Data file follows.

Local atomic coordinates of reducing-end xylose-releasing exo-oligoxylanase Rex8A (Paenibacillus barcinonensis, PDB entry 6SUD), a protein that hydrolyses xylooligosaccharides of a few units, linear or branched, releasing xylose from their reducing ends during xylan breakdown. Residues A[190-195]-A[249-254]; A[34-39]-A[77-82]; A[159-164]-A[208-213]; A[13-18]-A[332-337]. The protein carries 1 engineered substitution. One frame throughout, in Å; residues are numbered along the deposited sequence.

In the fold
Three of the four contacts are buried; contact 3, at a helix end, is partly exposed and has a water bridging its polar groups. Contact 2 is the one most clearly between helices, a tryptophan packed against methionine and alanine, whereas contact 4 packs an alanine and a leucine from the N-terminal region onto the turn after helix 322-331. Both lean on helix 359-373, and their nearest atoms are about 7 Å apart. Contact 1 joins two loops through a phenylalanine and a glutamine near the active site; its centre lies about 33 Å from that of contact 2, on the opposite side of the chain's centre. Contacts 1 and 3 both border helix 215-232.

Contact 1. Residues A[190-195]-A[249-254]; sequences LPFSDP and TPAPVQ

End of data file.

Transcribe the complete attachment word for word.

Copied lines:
Local atomic coordinates of reducing-end xylose-releasing exo-oligoxylanase Rex8A (Paenibacillus barcinonensis, PDB entry 6SUD), a protein that hydrolyses xylooligosaccharides of a few units, linear or branched, releasing xylose from their reducing ends during xylan breakdown. Residues A[190-195]-A[249-254]; A[34-39]-A[77-82]; A[159-164]-A[208-213]; A[13-18]-A[332-337]. The protein carries 1 engineered substitution. One frame throughout, in Å; residues are numbered along the deposited sequence.

In the fold
Three of the four contacts are buried; contact 3, at a helix end, is partly exposed and has a water bridging its polar groups. Contact 2 is the one most clearly between helices, a tryptophan packed against methionine and alanine, whereas contact 4 packs an alanine and a leucine from the N-terminal region onto the turn after helix 322-331. Both lean on helix 359-373, and their nearest atoms are about 7 Å apart. Contact 1 joins two loops through a phenylalanine and a glutamine near the active site; its centre lies about 33 Å from that of contact 2, on the opposite side of the chain's centre. Contacts 1 and 3 both border helix 215-232.

Contact 1. Residues A[190-195]-A[249-254]; sequences LPFSDP and TPAPVQ